Forrest Makes Philanthropic History with $400M Donation
Monday, 22nd May 2017 at 4:45 pm
Australia has received its largest philanthropic donation to date from a living Australian.
Andrew and Nicola Forrest announced on Monday they will be donating $400 million from their personal wealth to tackle disadvantage in Australia and abroad.
The mining magnate and philanthropist split the $400 million the over six key areas: cancer research, early childhood development, higher education and research, supporting the arts and building community, ending disparity between Indigenous and non-Indigenous Australians, and eliminating modern slavery globally.
In front of a gallery of stakeholders and politicians at Parliament House in Canberra, Forrest said he hoped his act of giving would inspire others.
“It can be easy to give with your heart, because there is so much need, particularly in vulnerable communities. The challenge is to give with your heart, mind and soul; to give cleverly so that maximum impact is achieved over the longer term, and to give wisely so that your own values are reflected,” Forrest said.
Forrest said a collaborative effort from government and the private sector was needed to address Australia’s most pressing problems.
He also called for more Australians to become philanthropists with a focus on “smart-giving” which gives “a hand-up as opposed to a hand-out”.
Philanthropy Australia CEO Sarah Davies told Pro Bono News the Forrest announcement was “incredibly exciting” and that it sent a very powerful message to potential philanthropists.
“The first thing is the way they have articulated their motivation for doing this. What I loved about Andrew and Nicola’s comments was it was ‘quite simply because we can’. I think it sounds really simple but it is so powerful: we do this because we can. It’s a bit like Sir Edmund Hillary: ‘why do you climb mount Everest, because it’s there,” Davies said.
“The second really significant feature is the fact they are prepared to be public and ambassadorial about giving. We know that is not common in Australia. We still don’t see that many people stand up and take a public leadership position on the importance of philanthropy and the importance of using one’s private wealth for public good.”
Davies said the Forrest’s were “role models” who would inspire others to think about “having a crack” at philanthropic giving.
“The third thing that is phenomenally exciting is how they are using their money,” she said.
“There is a freedom to philanthropic dollars that other dollars don’t have. When Andrew and Nicola talk about risk capital – that to me is the most powerful thing about the philanthropic dollar because it leverages all the freedom and power in that dollar to a far greater extent than if it was a government dollar or even a corporate dollar. So how they are using it, through social innovation, through that risk capital, through the ability to drive and test initiatives, well that, to me is the ultimate sweet spot for philanthropy.”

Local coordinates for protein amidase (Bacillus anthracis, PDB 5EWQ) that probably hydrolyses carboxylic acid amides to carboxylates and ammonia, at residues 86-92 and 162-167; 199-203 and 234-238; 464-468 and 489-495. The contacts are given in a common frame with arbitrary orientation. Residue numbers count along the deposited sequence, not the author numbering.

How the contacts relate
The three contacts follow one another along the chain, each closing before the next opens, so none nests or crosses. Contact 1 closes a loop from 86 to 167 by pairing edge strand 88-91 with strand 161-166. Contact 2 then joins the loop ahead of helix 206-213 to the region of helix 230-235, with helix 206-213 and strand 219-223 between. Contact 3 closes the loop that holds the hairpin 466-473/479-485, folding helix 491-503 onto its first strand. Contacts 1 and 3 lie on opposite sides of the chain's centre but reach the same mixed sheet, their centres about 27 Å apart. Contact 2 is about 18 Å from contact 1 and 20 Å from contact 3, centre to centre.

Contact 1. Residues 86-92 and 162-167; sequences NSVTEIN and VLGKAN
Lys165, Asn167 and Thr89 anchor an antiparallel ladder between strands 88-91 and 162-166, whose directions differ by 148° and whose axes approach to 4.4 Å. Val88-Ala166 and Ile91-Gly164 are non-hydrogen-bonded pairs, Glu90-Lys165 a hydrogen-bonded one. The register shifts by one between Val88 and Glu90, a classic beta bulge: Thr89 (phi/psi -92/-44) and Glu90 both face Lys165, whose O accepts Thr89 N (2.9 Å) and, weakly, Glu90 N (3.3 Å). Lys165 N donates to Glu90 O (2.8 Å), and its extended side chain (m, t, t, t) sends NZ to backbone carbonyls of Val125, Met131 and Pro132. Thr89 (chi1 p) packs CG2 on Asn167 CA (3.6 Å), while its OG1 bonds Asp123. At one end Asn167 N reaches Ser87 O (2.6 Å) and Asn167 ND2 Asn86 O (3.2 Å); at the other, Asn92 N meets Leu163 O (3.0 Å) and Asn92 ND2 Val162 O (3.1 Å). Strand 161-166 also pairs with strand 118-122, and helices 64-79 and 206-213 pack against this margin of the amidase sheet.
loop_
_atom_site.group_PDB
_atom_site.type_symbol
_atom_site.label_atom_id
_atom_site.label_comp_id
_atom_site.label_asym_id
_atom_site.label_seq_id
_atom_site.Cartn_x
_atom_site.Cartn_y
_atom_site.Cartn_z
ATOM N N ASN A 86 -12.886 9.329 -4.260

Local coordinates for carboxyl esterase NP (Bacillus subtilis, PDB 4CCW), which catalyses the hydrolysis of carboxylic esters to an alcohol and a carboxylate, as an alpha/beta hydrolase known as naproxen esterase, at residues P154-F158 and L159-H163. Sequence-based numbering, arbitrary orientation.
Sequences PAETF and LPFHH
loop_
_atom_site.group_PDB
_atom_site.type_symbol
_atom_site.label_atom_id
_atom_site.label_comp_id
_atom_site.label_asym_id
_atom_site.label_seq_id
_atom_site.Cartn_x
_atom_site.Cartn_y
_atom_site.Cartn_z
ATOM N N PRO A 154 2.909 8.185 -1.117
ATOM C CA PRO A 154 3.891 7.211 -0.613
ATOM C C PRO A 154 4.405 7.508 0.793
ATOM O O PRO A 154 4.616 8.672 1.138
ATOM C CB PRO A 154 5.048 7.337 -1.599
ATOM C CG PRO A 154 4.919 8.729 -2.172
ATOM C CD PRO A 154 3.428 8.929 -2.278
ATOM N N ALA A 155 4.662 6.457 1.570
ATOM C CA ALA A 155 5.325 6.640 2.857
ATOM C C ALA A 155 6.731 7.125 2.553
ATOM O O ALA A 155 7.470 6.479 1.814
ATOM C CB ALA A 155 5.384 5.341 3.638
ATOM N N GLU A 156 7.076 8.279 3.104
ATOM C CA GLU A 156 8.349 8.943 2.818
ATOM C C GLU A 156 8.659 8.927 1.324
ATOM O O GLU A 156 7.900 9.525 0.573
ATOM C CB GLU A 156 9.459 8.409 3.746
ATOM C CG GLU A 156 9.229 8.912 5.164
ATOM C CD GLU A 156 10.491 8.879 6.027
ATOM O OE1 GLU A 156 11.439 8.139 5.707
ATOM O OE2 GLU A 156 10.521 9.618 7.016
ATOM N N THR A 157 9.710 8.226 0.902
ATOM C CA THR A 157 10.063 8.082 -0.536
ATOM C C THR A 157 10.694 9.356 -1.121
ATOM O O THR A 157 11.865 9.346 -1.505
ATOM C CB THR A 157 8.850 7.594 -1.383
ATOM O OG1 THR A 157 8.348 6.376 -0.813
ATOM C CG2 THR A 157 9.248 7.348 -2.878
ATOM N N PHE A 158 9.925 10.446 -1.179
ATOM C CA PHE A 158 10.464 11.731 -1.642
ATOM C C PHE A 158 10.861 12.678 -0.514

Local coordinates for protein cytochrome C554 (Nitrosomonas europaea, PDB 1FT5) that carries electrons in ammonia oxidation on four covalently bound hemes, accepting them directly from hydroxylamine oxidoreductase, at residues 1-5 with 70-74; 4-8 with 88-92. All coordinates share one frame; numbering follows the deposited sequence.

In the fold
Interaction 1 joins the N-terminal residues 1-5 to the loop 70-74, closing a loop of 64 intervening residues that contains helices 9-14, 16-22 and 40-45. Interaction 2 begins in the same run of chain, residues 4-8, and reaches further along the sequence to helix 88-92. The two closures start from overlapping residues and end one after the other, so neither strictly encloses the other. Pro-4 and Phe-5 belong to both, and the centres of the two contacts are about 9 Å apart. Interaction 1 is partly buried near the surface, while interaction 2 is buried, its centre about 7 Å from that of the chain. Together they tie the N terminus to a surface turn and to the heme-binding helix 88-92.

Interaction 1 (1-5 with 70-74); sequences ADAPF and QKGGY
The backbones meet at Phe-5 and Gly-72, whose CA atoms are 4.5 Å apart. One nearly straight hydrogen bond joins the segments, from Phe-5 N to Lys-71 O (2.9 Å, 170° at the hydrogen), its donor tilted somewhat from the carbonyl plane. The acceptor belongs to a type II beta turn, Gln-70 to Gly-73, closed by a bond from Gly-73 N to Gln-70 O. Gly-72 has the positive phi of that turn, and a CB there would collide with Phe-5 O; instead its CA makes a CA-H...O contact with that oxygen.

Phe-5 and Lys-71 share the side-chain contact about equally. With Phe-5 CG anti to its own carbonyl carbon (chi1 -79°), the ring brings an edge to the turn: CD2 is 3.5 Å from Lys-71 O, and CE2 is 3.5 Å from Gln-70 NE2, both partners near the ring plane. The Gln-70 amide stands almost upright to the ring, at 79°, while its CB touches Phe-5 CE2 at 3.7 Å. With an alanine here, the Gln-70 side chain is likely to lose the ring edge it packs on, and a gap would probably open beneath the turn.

Davies said although the $400 million was significant, it was all relative.
“I don’t think philanthropy is about how much money you have got. The fact that they are taking a majority of their family wealth and giving it away – that is what is powerful, not that it is $400 million or $40,000. It’s all relative,” Davies said.
QUT philanthropy researcher Associate Professor Wendy Scaife said the Forrest’s generosity came at time when wider philanthropy was “flatlining”.
“While 87 per cent of Australian adults gave in Giving Australia 2005, this dropped to 80.8 per cent in the latest 2016 study,” Scaife said.
“Australia has seen a spate of very large donations only in recent years and ACPNS’ annual analysis of the ATO tax deductible donations data consistently points to four out of 10 of the nation’s affluent individuals not donating.”
A spokesperson for the Forrest’s Minderoo Foundation, Tania Hudson told Pro Bono News the six areas they had decided to focus on were areas where they believed they could have a real impact.
“It’s about strategic giving, where can you achieve lasting, sustainable impact, rather that randomly giving or being responsive to requests. It’s more about identifying where their resources can make the best impact long term,” Hudson said.
“Certainly in the six different areas we are focusing on, the need is increasing. In all of these six areas the challenges aren’t going away and in some cases they are getting bigger.”
Forrest announced seed capital of $75 million would go towards global collaboration on cancer research, $75 million towards higher education scholarships and facilities, $50 million towards supporting arts and cultural sector, environmental initiatives and community organisations and $75 million to ending modern day slavery through the Forrest’s Walk Free Foundation.
The $75 million donated to early childhood development has been welcomed by the sector.
Ten20 managing director Seri Renkin said she welcomed the investment into early childhood.
“It is really positive to see such significant recognition of the importance early childhood investment makes in children’s lives,” Renkin said.
The Forrest’s have also committed $50 million towards ending disparity between Indigenous and non-Indigenous Australians, which will go towards improving Indigenous employment and school attendance, as well as welfare reform.
Part of the $50 million package will go towards supporting the government’s extension of the controversial cashless debit cards, an initiative proposed in the 2014 Forrest Report.